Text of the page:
Port Phillip

Melbourne sits on the northern shore of Port Phillip. Covering 1,950 square kilometres, 753 square miles, Port Phillip is the entrance to Australia’s busiest port. It is also one of Victoria’s most popular recreational destinations. The deepest portion is only 24 metres, 79 feet, and half the region is shallower than 8 metres or 26 feet. The volume of water in the bay is around 25 cubic kilometres or 6 cubic miles. The shoreline covers 264 kilometres, or 165 miles.

The best way to experience this fantastic bay is by boat, as the bay contains islands and marine reserves, many of which can be seen from the ferry journey between Queenscliff and Sorrento. The shallow water aids aeration and the many marine plants and organisms keep the bay in good condition.

Phillip Bay is home to over 1000 species of marine plants and animals as well as 500 species of fish. Rocky shorelines shelter a range of invertebrates. These include marine snails, starfish, anemones, crabs and worms. Sea squirts and shellfish are commonly found attached to rocks and pilings.

The Bottlenose dolphin is also a resident of the bay, as is the Australian fur seal. Both are particularly common in the waters surrounding the channel markers off Sorrento. They are often seen on the ferry crossing from Sorrento to Queenscliff. Humpback whales, southern right whales and Orcas have also occasionally been seen from the ferries during the winter months.

Port Phillip supports a large number of seabirds and waders, many of which range over large distances and visit the Bay during their migration. Of particular interest are little penguins, also known as fairy penguins, which are the smallest species of penguin. Burrows of these penguins are scattered around the edges of the bay.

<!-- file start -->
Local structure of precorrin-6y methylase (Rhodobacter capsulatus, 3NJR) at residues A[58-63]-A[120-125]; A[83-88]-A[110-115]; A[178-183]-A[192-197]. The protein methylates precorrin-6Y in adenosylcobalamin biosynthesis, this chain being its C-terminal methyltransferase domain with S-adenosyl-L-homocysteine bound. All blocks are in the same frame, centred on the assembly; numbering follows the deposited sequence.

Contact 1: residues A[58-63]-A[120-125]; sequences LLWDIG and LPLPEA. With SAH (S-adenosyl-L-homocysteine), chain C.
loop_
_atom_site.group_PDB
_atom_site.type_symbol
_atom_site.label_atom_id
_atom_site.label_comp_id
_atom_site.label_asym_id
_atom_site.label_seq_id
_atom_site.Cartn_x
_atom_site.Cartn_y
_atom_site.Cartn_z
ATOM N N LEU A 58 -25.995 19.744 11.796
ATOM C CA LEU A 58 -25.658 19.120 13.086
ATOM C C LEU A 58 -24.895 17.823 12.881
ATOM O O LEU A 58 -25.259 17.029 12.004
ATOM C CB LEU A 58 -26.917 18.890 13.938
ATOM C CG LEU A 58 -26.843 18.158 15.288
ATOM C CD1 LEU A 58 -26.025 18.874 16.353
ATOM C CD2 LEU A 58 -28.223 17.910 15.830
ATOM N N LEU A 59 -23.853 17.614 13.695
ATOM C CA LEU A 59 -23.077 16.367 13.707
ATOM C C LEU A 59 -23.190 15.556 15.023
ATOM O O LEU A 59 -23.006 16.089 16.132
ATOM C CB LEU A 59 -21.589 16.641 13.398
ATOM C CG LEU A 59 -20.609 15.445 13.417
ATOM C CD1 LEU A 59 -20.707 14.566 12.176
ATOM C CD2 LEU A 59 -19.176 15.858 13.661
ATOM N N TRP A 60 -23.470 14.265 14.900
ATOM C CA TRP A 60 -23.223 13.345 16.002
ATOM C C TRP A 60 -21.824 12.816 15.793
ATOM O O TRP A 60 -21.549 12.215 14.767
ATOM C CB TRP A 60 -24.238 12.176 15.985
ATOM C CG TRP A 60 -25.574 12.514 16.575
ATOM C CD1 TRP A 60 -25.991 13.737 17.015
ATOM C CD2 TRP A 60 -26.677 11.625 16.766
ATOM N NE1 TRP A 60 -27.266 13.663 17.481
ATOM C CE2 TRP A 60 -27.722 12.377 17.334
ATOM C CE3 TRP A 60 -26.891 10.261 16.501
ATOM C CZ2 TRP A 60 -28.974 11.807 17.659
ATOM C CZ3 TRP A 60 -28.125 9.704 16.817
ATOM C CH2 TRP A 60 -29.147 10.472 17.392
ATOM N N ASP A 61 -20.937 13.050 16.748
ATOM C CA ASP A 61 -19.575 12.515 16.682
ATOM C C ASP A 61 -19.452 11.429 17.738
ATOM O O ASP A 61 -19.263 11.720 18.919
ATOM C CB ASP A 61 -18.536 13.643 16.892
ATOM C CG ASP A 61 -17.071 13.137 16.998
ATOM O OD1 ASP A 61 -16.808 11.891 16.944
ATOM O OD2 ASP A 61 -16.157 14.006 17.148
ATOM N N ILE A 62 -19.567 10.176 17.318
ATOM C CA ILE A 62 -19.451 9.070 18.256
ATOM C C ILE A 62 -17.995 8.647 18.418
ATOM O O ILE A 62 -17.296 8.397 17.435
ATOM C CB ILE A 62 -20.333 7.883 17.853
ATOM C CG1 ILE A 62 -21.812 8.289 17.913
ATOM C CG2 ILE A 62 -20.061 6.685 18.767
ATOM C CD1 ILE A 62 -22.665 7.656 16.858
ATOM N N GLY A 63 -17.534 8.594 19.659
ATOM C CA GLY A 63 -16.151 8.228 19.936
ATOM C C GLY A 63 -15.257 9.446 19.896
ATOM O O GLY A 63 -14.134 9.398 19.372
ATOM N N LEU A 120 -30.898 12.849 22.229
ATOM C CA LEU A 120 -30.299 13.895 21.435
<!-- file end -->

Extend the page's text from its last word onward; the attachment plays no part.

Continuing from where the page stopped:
The Bay is a habitat for many plants ranging from microscopic floating algae, to sea-grasses, seaweed and mangroves. Seaweeds are most commonly found on rocky seabeds. Large meadows of seagrass grow in many shallow areas of the bay, particularly along the north-west coastline. They are an important habitat for marine animals. Mangroves too can be found on the bay, and are generally found in sheltered inlets, thriving on the muddy sediments.


Port Phillip has many great beaches scattered around the entire shoreline, most of which are flat, shallow and long. The waves are more gentle than those on the beaches of the open ocean, making swimming quite safe. Because of this many families and tourists visit the beaches of Port Phillip during the summer months and school holidays. Because of the low swells, stand up paddle boarding, kite and wind surfing are very popular. Beautiful sandy beaches are located on the bay’s northern, eastern and southern shorelines. Although the western shoreline has a few sandy beaches, it has a greater variety of beaches, including swampy wetlands and mangroves. The occasional pebble beach and rocky cliffs can also be found, mostly in the southern areas.